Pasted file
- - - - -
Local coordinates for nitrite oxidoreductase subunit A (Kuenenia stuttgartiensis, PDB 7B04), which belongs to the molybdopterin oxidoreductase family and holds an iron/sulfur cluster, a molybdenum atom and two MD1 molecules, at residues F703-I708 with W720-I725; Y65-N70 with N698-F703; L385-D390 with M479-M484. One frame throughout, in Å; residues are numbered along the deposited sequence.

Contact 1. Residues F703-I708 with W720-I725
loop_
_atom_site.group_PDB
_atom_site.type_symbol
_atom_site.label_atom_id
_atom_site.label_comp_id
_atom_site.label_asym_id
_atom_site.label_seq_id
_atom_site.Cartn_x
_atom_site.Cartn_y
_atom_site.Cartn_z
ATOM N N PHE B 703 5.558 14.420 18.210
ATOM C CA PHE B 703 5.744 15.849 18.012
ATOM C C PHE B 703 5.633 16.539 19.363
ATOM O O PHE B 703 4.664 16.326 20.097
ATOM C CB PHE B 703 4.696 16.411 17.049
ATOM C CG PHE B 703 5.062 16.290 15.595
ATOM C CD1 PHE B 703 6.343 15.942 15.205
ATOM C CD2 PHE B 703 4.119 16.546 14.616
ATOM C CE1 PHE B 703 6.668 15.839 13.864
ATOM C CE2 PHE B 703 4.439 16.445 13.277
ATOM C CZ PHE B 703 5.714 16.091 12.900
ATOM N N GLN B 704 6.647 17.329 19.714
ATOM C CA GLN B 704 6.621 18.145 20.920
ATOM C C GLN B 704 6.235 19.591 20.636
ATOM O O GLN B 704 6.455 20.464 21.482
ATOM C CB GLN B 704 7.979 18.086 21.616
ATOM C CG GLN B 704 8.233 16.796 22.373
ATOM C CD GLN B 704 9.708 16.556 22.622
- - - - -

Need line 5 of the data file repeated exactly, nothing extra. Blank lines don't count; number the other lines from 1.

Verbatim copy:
_atom_site.type_symbol